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It's frustrating to train for a big race or make it past the first round of the playoffs, then suddenly become ill. Athletes are at high risk for colds and other fatigue-related illnesses due to the stresses of competition, constant interaction with their peers and busy schedules. Unfortunately, catching a bug can sabotage your performance, or keep you out of competition entirely.
You can take preventative measures to reduce the risk of contracting an illness. Proper nutrition, recovery and hydration are all critical for maintaining your immune system so it can fight off the germs that you will inevitably come in contact with.
Follow these food guidelines to keep yourself healthy and performing at your best.
- Carbohydrates. Replenishing your energy stores is essential for keeping your immune system functioning at its peak. Make sure to take in carbs before, during and especially after competition to offset the suppressive effect of exercise on immune function.
- Lean protein. Foods containing zinc also help support immune function. The body requires zinc to develop and activate T-lymphocytes, which help prevent illness. Examples include lean meats, poultry, fish, beans, eggs and nuts.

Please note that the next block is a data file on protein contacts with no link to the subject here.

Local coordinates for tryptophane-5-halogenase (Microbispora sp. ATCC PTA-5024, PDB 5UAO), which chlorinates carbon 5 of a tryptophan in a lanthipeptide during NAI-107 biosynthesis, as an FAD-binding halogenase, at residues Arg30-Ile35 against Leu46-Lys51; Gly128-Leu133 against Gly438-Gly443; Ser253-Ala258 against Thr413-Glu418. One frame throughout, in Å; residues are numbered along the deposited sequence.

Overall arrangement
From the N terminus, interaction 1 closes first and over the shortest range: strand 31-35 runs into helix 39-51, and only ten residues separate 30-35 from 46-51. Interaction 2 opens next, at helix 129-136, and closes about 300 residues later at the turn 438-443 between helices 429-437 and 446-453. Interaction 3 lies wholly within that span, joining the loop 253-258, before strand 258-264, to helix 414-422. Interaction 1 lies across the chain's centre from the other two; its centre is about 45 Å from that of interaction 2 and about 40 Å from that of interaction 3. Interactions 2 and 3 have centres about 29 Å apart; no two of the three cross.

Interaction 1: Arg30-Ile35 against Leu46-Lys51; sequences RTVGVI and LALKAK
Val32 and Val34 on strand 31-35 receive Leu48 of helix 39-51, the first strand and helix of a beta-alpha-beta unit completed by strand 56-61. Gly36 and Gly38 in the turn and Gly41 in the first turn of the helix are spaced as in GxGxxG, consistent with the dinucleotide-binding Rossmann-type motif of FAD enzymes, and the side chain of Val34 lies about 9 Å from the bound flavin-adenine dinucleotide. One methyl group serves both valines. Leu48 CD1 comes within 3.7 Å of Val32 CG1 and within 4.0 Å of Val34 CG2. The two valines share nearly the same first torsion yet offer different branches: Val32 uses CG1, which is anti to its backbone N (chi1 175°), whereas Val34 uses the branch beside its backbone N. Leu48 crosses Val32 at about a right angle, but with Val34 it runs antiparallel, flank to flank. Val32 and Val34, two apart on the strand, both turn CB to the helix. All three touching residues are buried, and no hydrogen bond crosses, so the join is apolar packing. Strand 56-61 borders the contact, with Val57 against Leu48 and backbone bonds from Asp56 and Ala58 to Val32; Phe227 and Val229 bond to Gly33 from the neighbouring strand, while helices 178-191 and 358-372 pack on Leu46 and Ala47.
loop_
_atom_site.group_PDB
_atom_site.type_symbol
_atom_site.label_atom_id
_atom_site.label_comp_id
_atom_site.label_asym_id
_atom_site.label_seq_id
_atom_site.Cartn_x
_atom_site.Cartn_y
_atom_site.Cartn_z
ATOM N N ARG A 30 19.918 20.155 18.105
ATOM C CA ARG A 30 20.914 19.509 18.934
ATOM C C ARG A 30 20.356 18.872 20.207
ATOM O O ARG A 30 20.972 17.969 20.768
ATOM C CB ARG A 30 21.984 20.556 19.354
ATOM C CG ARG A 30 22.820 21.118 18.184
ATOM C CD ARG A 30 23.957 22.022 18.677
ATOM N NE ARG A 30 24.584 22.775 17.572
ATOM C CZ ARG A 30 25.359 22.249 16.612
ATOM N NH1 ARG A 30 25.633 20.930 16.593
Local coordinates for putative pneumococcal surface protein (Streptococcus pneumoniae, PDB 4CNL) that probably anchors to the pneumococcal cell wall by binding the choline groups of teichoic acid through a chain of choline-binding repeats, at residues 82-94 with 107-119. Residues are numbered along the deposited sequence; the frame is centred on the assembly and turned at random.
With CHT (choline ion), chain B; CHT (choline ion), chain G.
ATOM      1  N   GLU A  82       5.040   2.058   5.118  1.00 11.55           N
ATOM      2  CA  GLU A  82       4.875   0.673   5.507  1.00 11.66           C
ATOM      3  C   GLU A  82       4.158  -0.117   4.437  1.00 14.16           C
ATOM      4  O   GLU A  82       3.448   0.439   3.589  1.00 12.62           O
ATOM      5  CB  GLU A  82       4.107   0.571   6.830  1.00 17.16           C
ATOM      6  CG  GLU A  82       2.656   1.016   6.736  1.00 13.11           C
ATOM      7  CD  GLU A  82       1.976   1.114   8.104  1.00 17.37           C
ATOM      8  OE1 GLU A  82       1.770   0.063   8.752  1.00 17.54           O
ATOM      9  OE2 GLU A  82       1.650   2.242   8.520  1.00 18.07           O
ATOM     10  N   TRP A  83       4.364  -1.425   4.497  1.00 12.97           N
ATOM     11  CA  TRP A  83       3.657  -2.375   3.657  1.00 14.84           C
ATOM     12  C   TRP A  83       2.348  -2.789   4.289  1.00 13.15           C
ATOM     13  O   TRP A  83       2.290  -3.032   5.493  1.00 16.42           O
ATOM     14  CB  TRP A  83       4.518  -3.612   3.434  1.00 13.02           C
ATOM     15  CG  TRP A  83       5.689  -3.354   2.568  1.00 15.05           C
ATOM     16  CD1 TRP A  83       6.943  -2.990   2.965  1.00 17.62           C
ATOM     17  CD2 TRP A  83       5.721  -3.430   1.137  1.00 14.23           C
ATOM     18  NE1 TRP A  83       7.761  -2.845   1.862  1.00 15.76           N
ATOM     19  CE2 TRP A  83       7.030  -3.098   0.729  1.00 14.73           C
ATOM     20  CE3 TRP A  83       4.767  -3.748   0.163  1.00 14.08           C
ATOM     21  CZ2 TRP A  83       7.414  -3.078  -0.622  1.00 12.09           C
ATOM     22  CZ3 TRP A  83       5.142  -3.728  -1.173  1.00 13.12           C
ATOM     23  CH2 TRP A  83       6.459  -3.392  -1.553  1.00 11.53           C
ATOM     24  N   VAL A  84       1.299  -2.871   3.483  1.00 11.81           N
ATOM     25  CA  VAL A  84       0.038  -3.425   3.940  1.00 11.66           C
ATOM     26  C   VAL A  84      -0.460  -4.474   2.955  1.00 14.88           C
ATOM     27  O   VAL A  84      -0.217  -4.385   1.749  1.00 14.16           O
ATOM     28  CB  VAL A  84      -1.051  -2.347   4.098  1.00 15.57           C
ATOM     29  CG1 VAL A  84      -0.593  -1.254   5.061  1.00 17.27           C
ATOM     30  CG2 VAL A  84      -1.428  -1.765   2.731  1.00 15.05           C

- Iron deficiency anemia can also lead to decreased immune function and fatigue. Consume adequate amounts of iron from sources such as lean meats, poultry, nuts, beans, lentils, and dark or leafy greens. Also make sure to get your daily dose of vitamin C so the body can more easily absorb iron.
- Eat foods rich in antioxidants every day to combat oxidative stress. Antioxidants are found in brightly colored fruits and vegetables.
- Eat foods rich in omega-3 fatty acids (healthy fats) for their anti-inflammatory properties. Peanut butter, extra virgin olive oil, avocado and salmon are great options.
- Choose foods that contain probiotics, such as yogurt, sauerkraut or Kombucha to enhance gastrointestinal and immune health.
- Make sure to take rest days and engage in some relaxing activities!
Sources: Sports Nutrition and Cardiovascular Wellness (SCAN); Office of Dietary Supplements